[ditty_news_ticker id="27897"] ORTHODOXY IN AMERICA: BROKEN PROMISES AND SHATTERED DREAMS? - Orthodox Christian Laity



Source: Orthodoxy in Dialogue

On July 20 the website and Facebook page of the Assembly of Canonical Orthodox Bishops of the United States of America showed their first sign of life in six months. Six months! The new post consists of nothing more than a new directory of clergy brotherhoods and lay organizations.

Prior to four days ago, the Assembly had posted nothing on either platform since January 30: not a Lenten greeting, not a Paschal greeting, and most certainly not a response to our White Supremacy in the American Orthodox Church: An Open Letter to the Assembly of Canonical Orthodox Bishops of the United States of America of January 22. Its most recent “Pan-Orthodox News” is over a year old.

(By contrast, the website of the United States Conference of Catholic Bishops is a beehive of daily activity. The social consciousness of the USCCB boggles the mind.)

The Assembly’s January 30 post contained the sobering news that almost half of our bishops in the United States reject the goal of a united Orthodox Church organized in accordance with the canons along strictly territorial lines. The percentage of dissenting bishops skyrockets to 72%—nearly three-quarters—in the Antiochian Orthodox Christian Archdiocese. We reported on this here: please take the time to read it.

Why does this matter? From the About page on the Assembly’s website:

The purpose of the Assembly of Bishops of the United States of America is to preserve and contribute to the unity of the Orthodox Church…. To accomplish this, the Assembly has…as an express goal…the organization of the Church in the United States in accordance with the ecclesiological and the canonical tradition of the Orthodox Church.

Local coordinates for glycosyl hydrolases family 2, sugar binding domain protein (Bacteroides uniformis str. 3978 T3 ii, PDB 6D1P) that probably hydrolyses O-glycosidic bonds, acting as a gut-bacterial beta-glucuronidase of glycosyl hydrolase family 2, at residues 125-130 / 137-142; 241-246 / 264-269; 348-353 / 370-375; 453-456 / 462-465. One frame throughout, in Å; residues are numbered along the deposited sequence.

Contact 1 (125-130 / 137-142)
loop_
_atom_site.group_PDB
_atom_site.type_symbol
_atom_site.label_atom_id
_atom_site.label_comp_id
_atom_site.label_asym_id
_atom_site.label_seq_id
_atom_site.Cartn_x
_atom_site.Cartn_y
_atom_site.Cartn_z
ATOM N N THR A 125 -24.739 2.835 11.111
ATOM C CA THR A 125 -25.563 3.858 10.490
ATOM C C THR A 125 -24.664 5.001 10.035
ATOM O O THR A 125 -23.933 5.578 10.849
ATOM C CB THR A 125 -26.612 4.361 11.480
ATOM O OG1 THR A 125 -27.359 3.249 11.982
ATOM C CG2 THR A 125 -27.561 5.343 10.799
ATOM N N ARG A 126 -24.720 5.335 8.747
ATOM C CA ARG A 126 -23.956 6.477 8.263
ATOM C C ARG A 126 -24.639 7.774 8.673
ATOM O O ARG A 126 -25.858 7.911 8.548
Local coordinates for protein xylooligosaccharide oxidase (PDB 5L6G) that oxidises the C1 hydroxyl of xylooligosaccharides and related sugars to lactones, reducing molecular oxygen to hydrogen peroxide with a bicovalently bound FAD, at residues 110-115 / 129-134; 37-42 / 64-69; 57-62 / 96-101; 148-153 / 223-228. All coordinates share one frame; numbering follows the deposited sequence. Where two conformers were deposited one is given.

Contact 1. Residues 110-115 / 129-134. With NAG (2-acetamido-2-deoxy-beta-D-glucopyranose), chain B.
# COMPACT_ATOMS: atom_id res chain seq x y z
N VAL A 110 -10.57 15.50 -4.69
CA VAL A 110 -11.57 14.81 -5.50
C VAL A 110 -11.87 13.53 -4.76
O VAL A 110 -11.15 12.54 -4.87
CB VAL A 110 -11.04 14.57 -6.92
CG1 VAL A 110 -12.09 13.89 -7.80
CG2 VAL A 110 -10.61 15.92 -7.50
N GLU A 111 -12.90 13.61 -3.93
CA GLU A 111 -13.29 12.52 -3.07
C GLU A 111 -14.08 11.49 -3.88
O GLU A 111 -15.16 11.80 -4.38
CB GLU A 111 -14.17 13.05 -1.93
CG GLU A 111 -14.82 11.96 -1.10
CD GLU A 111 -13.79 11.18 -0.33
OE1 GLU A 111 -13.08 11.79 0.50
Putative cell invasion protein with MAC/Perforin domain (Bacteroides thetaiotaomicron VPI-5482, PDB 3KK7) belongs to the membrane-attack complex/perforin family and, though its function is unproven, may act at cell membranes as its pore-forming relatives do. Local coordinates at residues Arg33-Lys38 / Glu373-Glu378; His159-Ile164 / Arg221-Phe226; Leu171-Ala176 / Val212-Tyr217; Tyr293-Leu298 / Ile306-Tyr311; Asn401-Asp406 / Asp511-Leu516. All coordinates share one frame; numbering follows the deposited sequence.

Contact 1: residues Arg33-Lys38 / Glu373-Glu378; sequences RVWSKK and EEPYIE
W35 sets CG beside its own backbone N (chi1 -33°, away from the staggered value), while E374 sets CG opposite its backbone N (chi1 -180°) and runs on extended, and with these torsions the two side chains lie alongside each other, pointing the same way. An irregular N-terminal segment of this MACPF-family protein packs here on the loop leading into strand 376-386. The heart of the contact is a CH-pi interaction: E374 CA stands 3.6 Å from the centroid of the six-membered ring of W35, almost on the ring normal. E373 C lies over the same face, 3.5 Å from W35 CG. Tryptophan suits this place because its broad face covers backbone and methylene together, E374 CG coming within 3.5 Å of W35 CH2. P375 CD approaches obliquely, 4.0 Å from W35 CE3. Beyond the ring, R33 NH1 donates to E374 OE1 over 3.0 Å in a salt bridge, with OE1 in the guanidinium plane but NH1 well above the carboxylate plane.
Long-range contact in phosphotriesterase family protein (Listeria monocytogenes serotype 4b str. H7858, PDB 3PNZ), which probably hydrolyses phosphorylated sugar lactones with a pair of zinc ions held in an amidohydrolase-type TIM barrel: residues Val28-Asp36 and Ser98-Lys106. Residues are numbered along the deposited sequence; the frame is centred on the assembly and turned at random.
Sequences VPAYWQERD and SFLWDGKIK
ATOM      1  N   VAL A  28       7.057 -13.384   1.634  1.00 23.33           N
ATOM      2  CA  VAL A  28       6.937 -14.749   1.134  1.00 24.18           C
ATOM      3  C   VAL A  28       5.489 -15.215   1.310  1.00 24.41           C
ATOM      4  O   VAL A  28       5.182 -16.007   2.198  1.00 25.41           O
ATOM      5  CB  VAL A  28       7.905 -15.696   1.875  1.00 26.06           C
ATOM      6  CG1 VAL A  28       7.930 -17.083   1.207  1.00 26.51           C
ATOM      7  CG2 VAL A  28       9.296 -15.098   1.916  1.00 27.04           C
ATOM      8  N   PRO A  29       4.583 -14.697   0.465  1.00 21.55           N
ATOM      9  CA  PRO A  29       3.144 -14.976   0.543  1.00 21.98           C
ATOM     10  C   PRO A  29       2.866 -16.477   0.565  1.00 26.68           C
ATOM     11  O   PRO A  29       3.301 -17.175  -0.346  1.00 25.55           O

…[T]he Assembly is a transitional body. If it achieves its goal, it will make itself obsolete by developing a proposal for the canonical organization of the Church in the United States. […T]he Assembly of Bishops will then come to an end, ultimately to be succeeded by a governing Synod of a united Church in the United States.

Partial Timeline of the Assembly
  • In October 2008 the Synaxis of the Heads of all the Orthodox Churches, held at the Ecumenical Patriarchate, called for “the swift healing of every canonical anomaly that has arisen from historical circumstances and pastoral requirements, such as in the so-called Orthodox Diaspora, with a view to overcoming every possible influence that is foreign to Orthodox ecclesiology.”
  • In June 2009, the Fourth Pre-Conciliar Pan-Orthodox Conference, held in Chambésy-Geneva, established assemblies of bishops in the regions of the “so-called Diaspora,” and charged these assemblies with certain tasks, including “the preparation of a plan to organize the Orthodox of the Region on a canonical basis.” Originally the United States, Canada, Mexico, and Central America were grouped together to form a North American Assembly.